Paper Review: Humphrey (2018). TWS-[CO2]. Nature

· β˜• 3 min read · ✍️ Hoontaek Lee
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  • #Paper Review
  • #2020
  • 18 September, 2020 (Humphrey, nature, TWS-[CO2])

    Humphrey, V., Zscheischler, J., Ciais, P. et al. Sensitivity of atmospheric CO2 growth rate to observed changes in terrestrial water storage. Nature 560, 628–631 (2018).


    This paper provides observational evidence that the inter-annual variation (IAV) of CO2 growth rate (CGR) is strongly coupled to changes in both terrestrial water storage (TWS) and temperature at the global scale. It uses GRACE product, satellite observations of TWS, and measurements of CGR from NOAA. In addition, the authors compares their results with those by Jung et al. (2017), which is a root of my PhD project. The comparison reveals that the global CGR is more related to TWS rather than temperature, which counters Jung et al. (2017)‘s results. This contradictory is triggered by less sensitive response of DGVMs in the TRENDY project, calling further improvements.

    Although confirming the global relationship between CGR IAV and TWS, this study does not explain the mechanism behind the relationship.

    CGR IAV is strongly sensitive to TWS at the global scale.

    Figure 2:

    • TWS shows a strong correlation with CGR.
    • Temperature is more strongly correlated with CGR in tropics.
    • ENSO is associated with large-scale fluctuations in precipitation, which ultimately translate into water storage anomalies.

    CGR IAV shows higher partial correlation with TWS than temperature.

    Figure 3:

    • The global CGR-TWS relationship remains significant after controlling for the effect of temperature (b, blue bars.
      • A 28% decrease (-0.93 Gt C yr-1 per Tt H2O)
    • The global CGR-Temperature shows more reduction after controlling for the effect of TWS (b, red bars).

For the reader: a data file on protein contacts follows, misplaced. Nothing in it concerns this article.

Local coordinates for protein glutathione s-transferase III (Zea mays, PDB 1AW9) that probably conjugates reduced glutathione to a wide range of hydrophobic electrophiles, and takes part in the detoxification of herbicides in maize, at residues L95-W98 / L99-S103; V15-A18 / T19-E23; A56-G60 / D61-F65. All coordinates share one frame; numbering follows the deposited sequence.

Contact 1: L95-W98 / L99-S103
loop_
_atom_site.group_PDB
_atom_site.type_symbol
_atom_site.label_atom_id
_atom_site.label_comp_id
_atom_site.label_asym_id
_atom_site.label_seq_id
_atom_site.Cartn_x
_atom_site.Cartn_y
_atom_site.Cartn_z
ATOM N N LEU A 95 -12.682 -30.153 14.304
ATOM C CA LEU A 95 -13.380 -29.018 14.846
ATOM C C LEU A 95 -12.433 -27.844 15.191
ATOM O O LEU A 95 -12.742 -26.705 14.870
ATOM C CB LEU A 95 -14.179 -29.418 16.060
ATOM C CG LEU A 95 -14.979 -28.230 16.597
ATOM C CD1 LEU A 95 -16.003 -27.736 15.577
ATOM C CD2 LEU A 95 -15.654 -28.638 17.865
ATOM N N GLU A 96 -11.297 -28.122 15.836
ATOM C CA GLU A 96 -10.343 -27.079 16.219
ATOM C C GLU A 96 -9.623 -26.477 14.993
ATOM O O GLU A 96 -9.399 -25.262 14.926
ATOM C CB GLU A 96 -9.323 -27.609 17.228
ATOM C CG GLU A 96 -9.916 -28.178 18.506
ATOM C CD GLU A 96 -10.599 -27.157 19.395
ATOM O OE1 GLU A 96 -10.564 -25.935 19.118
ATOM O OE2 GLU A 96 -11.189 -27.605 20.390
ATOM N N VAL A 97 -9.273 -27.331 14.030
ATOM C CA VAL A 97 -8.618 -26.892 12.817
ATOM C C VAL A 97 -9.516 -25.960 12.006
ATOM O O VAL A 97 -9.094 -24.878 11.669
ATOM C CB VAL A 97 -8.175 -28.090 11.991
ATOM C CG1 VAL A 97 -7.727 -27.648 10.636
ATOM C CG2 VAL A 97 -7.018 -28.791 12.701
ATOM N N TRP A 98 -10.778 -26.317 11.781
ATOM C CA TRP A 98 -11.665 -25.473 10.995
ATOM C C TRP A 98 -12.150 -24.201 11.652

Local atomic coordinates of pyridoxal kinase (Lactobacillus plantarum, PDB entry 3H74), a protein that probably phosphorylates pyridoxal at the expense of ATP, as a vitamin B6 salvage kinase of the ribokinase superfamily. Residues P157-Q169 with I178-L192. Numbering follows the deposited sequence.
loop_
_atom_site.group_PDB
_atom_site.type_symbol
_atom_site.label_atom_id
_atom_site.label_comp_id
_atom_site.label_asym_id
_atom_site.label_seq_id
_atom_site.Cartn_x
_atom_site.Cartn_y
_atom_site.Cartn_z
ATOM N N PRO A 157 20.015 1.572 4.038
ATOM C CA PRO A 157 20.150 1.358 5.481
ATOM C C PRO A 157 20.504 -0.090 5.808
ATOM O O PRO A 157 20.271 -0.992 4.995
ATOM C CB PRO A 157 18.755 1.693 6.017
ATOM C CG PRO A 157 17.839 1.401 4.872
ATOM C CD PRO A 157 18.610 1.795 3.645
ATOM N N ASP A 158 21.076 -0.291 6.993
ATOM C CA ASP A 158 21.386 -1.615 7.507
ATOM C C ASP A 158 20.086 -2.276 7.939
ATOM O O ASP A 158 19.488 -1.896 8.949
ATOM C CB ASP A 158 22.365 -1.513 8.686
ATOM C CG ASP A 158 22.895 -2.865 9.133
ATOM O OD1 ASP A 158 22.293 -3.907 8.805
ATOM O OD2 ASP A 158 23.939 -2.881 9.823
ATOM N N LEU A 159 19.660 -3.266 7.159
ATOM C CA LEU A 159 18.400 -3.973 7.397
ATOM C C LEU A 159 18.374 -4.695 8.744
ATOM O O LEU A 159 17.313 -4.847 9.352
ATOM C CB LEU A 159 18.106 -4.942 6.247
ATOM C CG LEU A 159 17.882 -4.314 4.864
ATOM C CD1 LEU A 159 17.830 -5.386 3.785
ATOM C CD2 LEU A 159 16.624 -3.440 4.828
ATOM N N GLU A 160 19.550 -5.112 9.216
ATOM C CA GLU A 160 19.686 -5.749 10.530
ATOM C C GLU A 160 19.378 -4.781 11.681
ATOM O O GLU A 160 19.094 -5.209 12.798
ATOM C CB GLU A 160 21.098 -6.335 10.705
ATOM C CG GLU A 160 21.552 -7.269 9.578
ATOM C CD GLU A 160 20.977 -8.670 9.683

• A 49% decrease (1.99 Gt C yr-1 per degC)
    • Global yearly sensitivity is -1.33 Gt C yr-1 per Tt H2O (= -1.3 g C yr-1 per kg H2O)

    Models underestimate the magnitude of (soil) water-driven NEE IAV.

    Figure 4:

    • a models fails to reproduce the observed correlation between CGR and temperature (squares).
      • This leads to a different conclusion by Jung et al. (2017).
    • b, c models underestimate the magnitude of (soil) water-driven NEE IAV.
      • Most DGVMs represent root zone soil water pool.
      • Weak representation of water pools with much longer residence time (e.g. deep soil layers, groundwater, wetlands, and surface water)
      • Modelled NEEwater has an upper limit.
      • errors in the precipitation forcing
    • Nevertheless, models also show a global TWS-NEEwater relationship, which supports the result here.



      • 2002 ~
      • monthly, ~300 km
      • relative changes in water storage
      • groundwater, soil moisture, surface waters, snow, land ice, and biosphere water pools
    • GRACE-REC: a statistical reconstruction of GRACE to estimate past TWS anomalies.
      • forced with precipitation and temperature
      • weekly GCR observation since 1980


    • Isolate IAV: by removing seasonal cycle and the linear trend
    • Land area analysis: to exclude Greenland and Antarctica
    • Jung et al. (2017)‘s method
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    Hoontaek Lee
    Hoontaek Lee
    Tree-Forest-Climate Researcher

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